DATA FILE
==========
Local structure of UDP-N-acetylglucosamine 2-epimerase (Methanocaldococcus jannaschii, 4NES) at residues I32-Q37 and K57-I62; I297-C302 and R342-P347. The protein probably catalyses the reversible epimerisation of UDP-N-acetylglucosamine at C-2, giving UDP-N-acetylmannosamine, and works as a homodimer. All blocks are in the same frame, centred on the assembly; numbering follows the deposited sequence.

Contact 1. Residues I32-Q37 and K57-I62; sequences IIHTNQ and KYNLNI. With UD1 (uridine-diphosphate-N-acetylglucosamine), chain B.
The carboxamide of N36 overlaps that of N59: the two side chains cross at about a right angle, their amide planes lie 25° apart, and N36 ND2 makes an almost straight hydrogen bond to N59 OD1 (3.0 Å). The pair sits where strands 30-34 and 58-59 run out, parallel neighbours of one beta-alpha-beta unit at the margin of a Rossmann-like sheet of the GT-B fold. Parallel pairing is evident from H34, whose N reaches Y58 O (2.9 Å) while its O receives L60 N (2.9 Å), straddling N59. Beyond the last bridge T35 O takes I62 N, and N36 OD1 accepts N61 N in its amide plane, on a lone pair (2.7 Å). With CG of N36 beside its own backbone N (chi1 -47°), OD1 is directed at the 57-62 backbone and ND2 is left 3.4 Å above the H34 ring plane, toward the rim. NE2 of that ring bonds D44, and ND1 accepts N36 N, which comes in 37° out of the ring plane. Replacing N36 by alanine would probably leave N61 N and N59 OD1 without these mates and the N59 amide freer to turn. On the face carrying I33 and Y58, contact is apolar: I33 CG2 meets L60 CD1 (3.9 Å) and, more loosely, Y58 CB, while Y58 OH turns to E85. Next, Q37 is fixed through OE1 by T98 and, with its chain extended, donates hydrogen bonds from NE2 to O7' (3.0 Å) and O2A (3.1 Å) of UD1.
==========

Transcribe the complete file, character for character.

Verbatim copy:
Local structure of UDP-N-acetylglucosamine 2-epimerase (Methanocaldococcus jannaschii, 4NES) at residues I32-Q37 and K57-I62; I297-C302 and R342-P347. The protein probably catalyses the reversible epimerisation of UDP-N-acetylglucosamine at C-2, giving UDP-N-acetylmannosamine, and works as a homodimer. All blocks are in the same frame, centred on the assembly; numbering follows the deposited sequence.

Contact 1. Residues I32-Q37 and K57-I62; sequences IIHTNQ and KYNLNI. With UD1 (uridine-diphosphate-N-acetylglucosamine), chain B.
The carboxamide of N36 overlaps that of N59: the two side chains cross at about a right angle, their amide planes lie 25° apart, and N36 ND2 makes an almost straight hydrogen bond to N59 OD1 (3.0 Å). The pair sits where strands 30-34 and 58-59 run out, parallel neighbours of one beta-alpha-beta unit at the margin of a Rossmann-like sheet of the GT-B fold. Parallel pairing is evident from H34, whose N reaches Y58 O (2.9 Å) while its O receives L60 N (2.9 Å), straddling N59. Beyond the last bridge T35 O takes I62 N, and N36 OD1 accepts N61 N in its amide plane, on a lone pair (2.7 Å). With CG of N36 beside its own backbone N (chi1 -47°), OD1 is directed at the 57-62 backbone and ND2 is left 3.4 Å above the H34 ring plane, toward the rim. NE2 of that ring bonds D44, and ND1 accepts N36 N, which comes in 37° out of the ring plane. Replacing N36 by alanine would probably leave N61 N and N59 OD1 without these mates and the N59 amide freer to turn. On the face carrying I33 and Y58, contact is apolar: I33 CG2 meets L60 CD1 (3.9 Å) and, more loosely, Y58 CB, while Y58 OH turns to E85. Next, Q37 is fixed through OE1 by T98 and, with its chain extended, donates hydrogen bonds from NE2 to O7' (3.0 Å) and O2A (3.1 Å) of UD1.